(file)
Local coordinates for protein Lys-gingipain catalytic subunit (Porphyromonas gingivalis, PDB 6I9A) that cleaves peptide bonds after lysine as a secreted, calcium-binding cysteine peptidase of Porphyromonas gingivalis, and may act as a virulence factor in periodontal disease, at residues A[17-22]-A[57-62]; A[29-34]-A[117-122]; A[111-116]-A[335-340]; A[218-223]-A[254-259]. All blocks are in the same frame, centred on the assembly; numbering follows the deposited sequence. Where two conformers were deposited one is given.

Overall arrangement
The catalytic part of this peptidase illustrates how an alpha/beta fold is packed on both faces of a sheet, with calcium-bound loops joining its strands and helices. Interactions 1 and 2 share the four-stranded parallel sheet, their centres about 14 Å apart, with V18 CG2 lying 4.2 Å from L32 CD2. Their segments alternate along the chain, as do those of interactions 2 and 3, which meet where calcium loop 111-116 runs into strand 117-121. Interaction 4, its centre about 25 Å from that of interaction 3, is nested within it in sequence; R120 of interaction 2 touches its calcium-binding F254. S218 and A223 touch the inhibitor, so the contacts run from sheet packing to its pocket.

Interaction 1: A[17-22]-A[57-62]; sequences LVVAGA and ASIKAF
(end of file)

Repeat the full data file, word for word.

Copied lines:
Local coordinates for protein Lys-gingipain catalytic subunit (Porphyromonas gingivalis, PDB 6I9A) that cleaves peptide bonds after lysine as a secreted, calcium-binding cysteine peptidase of Porphyromonas gingivalis, and may act as a virulence factor in periodontal disease, at residues A[17-22]-A[57-62]; A[29-34]-A[117-122]; A[111-116]-A[335-340]; A[218-223]-A[254-259]. All blocks are in the same frame, centred on the assembly; numbering follows the deposited sequence. Where two conformers were deposited one is given.

Overall arrangement
The catalytic part of this peptidase illustrates how an alpha/beta fold is packed on both faces of a sheet, with calcium-bound loops joining its strands and helices. Interactions 1 and 2 share the four-stranded parallel sheet, their centres about 14 Å apart, with V18 CG2 lying 4.2 Å from L32 CD2. Their segments alternate along the chain, as do those of interactions 2 and 3, which meet where calcium loop 111-116 runs into strand 117-121. Interaction 4, its centre about 25 Å from that of interaction 3, is nested within it in sequence; R120 of interaction 2 touches its calcium-binding F254. S218 and A223 touch the inhibitor, so the contacts run from sheet packing to its pocket.

Interaction 1: A[17-22]-A[57-62]; sequences LVVAGA and ASIKAF